Connect with us

Support The NewsHawks


Max Mind taking advantage of villagers’ ignorance of law



MAX Mind Investments may have taken advantage of the Tagarira and Mukwasi villagers’ ignorance of the law to evict 40 families from their ancestral lands without adequate compensation.


This is the conclusion of an environmental lawyer and community-based organisations. The relocated families, particularly those who were placed in the town of Murambinda, are struggling to adapt to an urban environment.

The families say they signed compensation agreements under duress, after being told by government officials and Chief Nyashanu that they had no choice but to move since the investment had the government’s seal of approval.

 Buhera district development coordinator Freeman Mavhisa, the most senior civil servant in the district, denies this. Obert Bore is a project officer with the Zimbabwe Environmental Lawyers’ Association and a Sylvester Stein Fellow.

He told The NewsHawks that there was a chance that villagers could successfully challenge their relocation if they could prove that they were coerced.

 However, he cautioned that the evicted villagers are in a weak position because they signed a compensation agreement with the company, which is currently mining lithium where they were previously located. Max Mind registered the agreement with Zimbabwe’s Adminstrative Court to give effect to the relocations.

“The mining company had at its disposal lawyers who drafted the agreement, whilst the community had to rely on the goodwill of the company to get a fair settlement. Some of the community members expressed sentiments that they would have wanted US$2 500 as compensation, but because they were not aware that section 80 of the Mines Act allows them to take the matter to the Administrative Court after failing to reach an agreement, they accepted what the company offered them,” Bore said.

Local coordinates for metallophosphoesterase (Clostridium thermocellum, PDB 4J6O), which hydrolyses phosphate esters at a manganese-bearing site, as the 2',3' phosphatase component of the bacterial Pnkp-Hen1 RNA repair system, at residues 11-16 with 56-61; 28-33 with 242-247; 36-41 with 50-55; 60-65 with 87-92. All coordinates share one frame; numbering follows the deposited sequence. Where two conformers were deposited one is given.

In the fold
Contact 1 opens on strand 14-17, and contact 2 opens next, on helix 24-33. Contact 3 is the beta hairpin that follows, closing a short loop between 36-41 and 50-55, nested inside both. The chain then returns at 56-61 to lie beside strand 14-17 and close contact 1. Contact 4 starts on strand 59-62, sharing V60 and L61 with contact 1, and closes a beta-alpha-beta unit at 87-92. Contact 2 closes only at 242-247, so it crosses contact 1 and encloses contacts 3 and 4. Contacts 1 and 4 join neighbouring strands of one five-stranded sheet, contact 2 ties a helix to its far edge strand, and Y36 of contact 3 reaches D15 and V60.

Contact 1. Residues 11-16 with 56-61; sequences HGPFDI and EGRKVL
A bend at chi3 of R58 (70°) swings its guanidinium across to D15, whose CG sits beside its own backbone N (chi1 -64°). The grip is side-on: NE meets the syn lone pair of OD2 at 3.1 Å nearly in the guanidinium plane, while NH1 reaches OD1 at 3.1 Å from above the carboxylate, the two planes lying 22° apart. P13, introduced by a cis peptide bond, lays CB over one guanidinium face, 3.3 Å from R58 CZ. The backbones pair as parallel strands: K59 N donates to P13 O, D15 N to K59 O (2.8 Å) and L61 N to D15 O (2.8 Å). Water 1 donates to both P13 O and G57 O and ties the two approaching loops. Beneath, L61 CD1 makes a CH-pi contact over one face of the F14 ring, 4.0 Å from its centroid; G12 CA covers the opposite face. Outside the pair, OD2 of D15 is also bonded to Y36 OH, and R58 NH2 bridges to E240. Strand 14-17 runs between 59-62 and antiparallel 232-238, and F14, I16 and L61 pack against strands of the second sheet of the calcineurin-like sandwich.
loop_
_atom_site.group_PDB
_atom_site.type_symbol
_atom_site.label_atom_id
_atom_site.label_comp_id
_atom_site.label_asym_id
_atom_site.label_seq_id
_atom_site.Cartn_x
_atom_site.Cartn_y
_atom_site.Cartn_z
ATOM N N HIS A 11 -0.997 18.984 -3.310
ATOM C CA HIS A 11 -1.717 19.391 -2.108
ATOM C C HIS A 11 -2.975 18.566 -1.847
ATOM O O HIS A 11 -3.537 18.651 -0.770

“It was clear that Max Mind Investments took advantage of the community’s ignorance and lack of knowledge of the law. Had the community sought legal opinion and representation from public interest organisations during the negotiation, they would have been able to demand compensation commensurate to the loss of their property and the future loss of their source of livelihoods.”

Bore said the community could challenge the relocation if they could prove that they were unduly influenced, among other reasons.

 “The major challenge is that the community had already signed the compensation agreement, which was unfair. To challenge a contract/agreement, the community will have to prove lack of capacity, coercion, undue influence, misrepresentation and nondisclosure, unconscionability, and a public policy mistake,” Bore said.

 “In this case, the community members could challenge the compensation agreements on the basis that they were coerced and unduly influenced to sign the agreements against their wishes. Evidence would need to be proffered for the court to ascertain whether indeed there was coercion.

“The community members entered into an agreement with Max Mind Investments which stipulated that once the new houses constructed by the company mine had been completed, they would have to vacate their old homes immediately, failing which the Company would order the Sheriff to relocate them.”

 Bore said there was also a loophole that could be exploited by the community.